Susan Hill was appointed CBE in the Queen's Birthday Honours List on Saturday, so it seems appropriate today to talk about a book of hers, not a new one, but a novel first published in 1974 and lately re-issued, In the Springtime of the Year.
Just as in the more recent A Kind Man, no particular period or setting are specified here; there are clues as to the when and the where - this is rural country, and early twentieth century, perhaps - but that deliberate sketchiness means the reader's attention is directed towards the central characters and the relative simplicity of the plot, and that is done to great effect. It's a piece whose mood is all-important, its emotional pitch always contained even though its subject-matter is at one extreme of the human experience. This is a book about love, loss, and above all grief - a meditation on life when it seems devoid of meaning. It is done in as honest, direct and unsentimental a way as you could find, I think, and it's perhaps all the more moving because of that.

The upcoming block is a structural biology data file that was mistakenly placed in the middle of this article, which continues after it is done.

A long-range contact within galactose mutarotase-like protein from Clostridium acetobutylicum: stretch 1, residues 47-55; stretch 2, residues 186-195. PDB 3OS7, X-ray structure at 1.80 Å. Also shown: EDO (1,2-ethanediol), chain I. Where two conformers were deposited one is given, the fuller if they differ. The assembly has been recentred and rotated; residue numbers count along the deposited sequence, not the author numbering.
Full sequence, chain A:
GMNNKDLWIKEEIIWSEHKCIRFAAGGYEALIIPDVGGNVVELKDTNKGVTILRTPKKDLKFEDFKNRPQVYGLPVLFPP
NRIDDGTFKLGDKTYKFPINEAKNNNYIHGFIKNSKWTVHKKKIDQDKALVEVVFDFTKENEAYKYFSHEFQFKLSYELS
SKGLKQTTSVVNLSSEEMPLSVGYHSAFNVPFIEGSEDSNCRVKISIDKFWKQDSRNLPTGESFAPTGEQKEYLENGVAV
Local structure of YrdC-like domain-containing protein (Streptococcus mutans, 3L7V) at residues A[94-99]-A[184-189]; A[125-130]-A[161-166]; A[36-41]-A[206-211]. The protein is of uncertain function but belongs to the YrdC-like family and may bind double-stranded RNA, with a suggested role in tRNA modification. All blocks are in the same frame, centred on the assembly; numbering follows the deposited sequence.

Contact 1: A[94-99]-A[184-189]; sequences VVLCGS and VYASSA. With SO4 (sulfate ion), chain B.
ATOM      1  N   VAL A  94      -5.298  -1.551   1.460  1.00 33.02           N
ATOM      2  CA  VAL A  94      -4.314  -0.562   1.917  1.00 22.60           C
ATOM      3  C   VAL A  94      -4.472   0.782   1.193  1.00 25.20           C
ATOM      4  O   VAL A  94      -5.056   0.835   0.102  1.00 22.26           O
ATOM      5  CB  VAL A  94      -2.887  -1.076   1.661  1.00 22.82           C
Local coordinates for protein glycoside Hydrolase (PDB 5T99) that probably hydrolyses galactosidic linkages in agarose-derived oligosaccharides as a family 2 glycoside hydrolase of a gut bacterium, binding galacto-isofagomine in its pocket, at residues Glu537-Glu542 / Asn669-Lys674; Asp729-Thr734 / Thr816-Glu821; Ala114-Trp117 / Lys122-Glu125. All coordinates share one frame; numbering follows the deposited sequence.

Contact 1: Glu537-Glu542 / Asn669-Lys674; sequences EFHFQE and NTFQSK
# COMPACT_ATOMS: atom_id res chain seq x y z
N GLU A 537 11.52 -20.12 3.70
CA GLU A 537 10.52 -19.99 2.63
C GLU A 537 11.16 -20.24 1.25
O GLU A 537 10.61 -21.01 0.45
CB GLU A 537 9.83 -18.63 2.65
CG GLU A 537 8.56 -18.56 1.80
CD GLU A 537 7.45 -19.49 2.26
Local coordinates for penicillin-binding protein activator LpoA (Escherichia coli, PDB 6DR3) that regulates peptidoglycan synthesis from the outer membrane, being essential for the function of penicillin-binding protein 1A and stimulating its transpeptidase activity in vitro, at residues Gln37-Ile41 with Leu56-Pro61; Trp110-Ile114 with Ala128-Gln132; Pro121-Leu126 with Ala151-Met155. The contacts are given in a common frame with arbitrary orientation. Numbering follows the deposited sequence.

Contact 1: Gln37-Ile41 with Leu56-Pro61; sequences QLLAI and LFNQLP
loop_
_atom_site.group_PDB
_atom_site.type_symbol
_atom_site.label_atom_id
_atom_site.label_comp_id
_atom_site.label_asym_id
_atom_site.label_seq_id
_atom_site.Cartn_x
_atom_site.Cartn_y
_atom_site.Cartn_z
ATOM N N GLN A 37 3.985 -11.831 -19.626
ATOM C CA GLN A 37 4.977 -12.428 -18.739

Married just a year, the sudden death of Ruth's forester husband Ben destroys her world. Locked into sorrow and isolated by her mourning, she walls herself up in her solitude, allowing only Ben's younger brother Jo to breach her seclusion with his natural compassion and unforced fellow feeling. The days pass and the seasons change but still Ruth can do nothing but wait "for something to come from outside and shake her alive", though eventually it will take another stark and tragic event to break the pattern of Ruth's despair and renew her sense of purpose.
Spare, level, lyrical prose pares the story down to its essentials, and that close but subtle examination of all planes of the state of grieving makes this a meaningful book and a memorable one.